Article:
Traumatic Brain Injury: Hypertonic Saline or Combination fluids?

The use of fluids prehospital has always been, and will likely continue to be a controversial topic.  The simple notion that we should be replacing the fluids which have been lost is sensible and logical, but not necessarily logistical.  The logistics of carrying blood products make it unfeasible for many services, and certainly on a large scale for widespread use within an ambulance service.

The use of crystalloids has become the mainstay of treatment for most ambulance services.  The crystalloid v colloid debate will inevitably rage on.  There has been increasing interest in hypertonic saline in traumatic brain injury but it is difficult to tease out benefits, due to the heterogeneity amongst trials. There has been interest in the resuscitation of hypotensive, brain injured patients using “small volume resuscitation” – the use of relatively small volumes of hypertonic solutions to draw interstitial and intracellular fluids back into the intravascular space, e.g.

Prehospital Hypertonic Saline Resuscitation of Patients With Hypotension and Severe Traumatic Brain Injury:A Randomized Controlled Trial

D. James Cooper, BMBS, MD et al; 2004 (click here)
This hotly quoted study looked at 229 patients who had traumatic brain injury (TBI) with a Glasgow Coma Scale (GCS) < 9, with hypotension (systolic blood pressure <100 mmHg.  Patients either received 7.5% saline or Ringer’s lactate, both 250mls.  There was no difference in primary endpoints (survival, neurological outcome).  So why all the fuss?
Probably because in-hospital studies have shown promise in the management of ICP in patients with TBI.

Use of hypertonic saline in the treatment of severe refractory posttraumatic intracranial hypertension in pediatric traumatic brain injury.

Crit Care Med. 2000 Apr;28(4):1144-51.

This study in children used infusions of 3% hypertonic saline to reduce ICP in patients in whom other medical therapies had failed including mannitol, sedation, and paralysis.  They reported good results in rises in serum sodium, osmolalities and response of ICP.
So, hypertonic saline may have a beneficial effect, but what about combination fluids such as RescueFlow™?  This fluid purports to expand plasma volume by three times more than the volume given, the company suggest that 250mls is equivalent to between two and three litres of balanced crystalloid solution, so is clearly a logical choice when deciding what to put in your prehospital bag.  But does it work?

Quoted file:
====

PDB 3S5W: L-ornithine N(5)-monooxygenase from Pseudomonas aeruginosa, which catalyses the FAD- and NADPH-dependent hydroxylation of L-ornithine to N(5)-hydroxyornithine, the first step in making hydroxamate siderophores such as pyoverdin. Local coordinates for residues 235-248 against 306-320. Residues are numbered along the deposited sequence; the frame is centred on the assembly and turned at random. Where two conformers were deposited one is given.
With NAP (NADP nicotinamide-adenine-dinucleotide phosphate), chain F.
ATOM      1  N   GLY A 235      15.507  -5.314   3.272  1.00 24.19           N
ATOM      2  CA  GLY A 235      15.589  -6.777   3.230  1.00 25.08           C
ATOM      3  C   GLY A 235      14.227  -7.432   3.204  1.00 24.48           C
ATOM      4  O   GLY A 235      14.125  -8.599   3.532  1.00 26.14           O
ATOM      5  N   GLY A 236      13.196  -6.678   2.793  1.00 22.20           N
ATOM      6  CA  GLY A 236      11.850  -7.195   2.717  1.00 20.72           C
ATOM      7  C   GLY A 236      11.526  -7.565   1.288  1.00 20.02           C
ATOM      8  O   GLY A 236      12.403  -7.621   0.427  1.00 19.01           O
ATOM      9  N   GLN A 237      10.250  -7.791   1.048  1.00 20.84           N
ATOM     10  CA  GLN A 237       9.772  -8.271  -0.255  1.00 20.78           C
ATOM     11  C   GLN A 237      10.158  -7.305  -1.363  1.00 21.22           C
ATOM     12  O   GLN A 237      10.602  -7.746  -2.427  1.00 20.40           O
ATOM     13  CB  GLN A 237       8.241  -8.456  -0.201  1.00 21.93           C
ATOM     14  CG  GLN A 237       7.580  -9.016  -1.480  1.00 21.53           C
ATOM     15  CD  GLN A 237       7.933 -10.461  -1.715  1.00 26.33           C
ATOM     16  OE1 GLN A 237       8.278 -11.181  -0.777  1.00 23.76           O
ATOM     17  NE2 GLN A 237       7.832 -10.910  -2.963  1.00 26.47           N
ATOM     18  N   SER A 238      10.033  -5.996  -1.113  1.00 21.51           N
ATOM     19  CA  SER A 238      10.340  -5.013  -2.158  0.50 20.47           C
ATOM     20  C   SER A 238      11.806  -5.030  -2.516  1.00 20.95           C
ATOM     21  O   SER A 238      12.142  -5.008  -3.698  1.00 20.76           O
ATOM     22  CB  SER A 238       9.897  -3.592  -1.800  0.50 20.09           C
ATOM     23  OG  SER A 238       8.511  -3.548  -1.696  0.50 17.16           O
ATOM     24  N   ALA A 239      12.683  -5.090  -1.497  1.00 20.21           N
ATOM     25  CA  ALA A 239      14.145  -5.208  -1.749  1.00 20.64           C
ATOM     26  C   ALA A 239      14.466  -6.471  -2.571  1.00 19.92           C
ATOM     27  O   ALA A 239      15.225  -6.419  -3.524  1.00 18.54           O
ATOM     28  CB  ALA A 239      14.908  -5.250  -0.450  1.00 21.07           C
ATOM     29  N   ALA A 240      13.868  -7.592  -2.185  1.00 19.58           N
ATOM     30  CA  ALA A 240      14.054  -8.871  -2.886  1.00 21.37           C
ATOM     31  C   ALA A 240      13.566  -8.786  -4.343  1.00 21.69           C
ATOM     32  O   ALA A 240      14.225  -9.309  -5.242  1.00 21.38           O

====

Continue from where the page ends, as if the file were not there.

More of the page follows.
Individual Patient Cohort Analysis of the Efficacy of Hypertonic Saline/Dextran in Patients with Traumatic Brain Injury and Hypotension

Wade, C. E. PhD; Grady, J. J. PhD; Kramer, G. C. PhD; Younes, R. N. MD; Gehlsen, K. PhD; Holcroft, J. W. MD

Journal of Trauma-Injury Infection & Critical Care:
14Th Bodensee Symposium On Microcirculation: Small Volume Resuscitation In Head Injury, Bodensee, Germany, June 14-16, 1996: Article

This retrospective short analysis study looked at patients who had received a RescueFlow like solution; the authors suggested a doubling in survival when compared with standard care, but the study design leaves us wondering about potential biases; the cohorts came from previous prospective randomised trials.

An excellent review article by George Kramer et al (2004) explains the development of this sort of fluid, the addition of a colloid to the hypertonic saline should help to retain some of the resorbed water in the intravascular space, so may be helpful in hypovolaemic shock; but warns us of the method of infusion – if 250mls of 7.5% saline with 6% dextran 70 is equivalent to infusing 3000mls of crystalloid, we should be careful with infusion rates, particularly in damage control situations and especially in penetrating chest injury where target blood pressures are even lower (SBP 60-70mmHg).

Is it the Hypertonic Saline, or the Dextran?

So, perhaps these fluids are worth giving in the presence of traumatic brain injury, but do we need the dextran?  One of the concerns over dextran use is the ability to cross-match blood for the patient once in hospital.  The WHO recommend a full crossmatch sample be drawn routinely before administration of dextran 70 since it promotes rouleaux formation, and interferes with the crossmatching process.  The same recommendation raises concerns that in large volumes (>15ml/kg) dextran 70 interferes with platelet function and may increase bleeding time.

Kramer et al states that this may not be a problem, as none of the in vivo studies have seen issues with either crossmatching nor coagulation.  If there is a choice though, do we want to give a drug with the potential for detrimental effects? Can we get away without it?

The effect on ICP is likely the same with hypertonic saline with or without dextran in the absence of hypotension, but as we saw in Wade et al’s study, there was a survival benefit associated with avoiding hypotension.

Best of both worlds?

If you have access to blood products – several UK specialist ambulance resources have begun to carry a mixture of packed red cells, freeze dried plasma, prothrombin complex concentrate, and fibrinogen concentrate, it may be possible to deliver haemostatic resuscitation with these, and use hypertonic saline for ICP management, as might be done in hospital.  This could potentially avoid the theoretical disadvantages of using dextrans.


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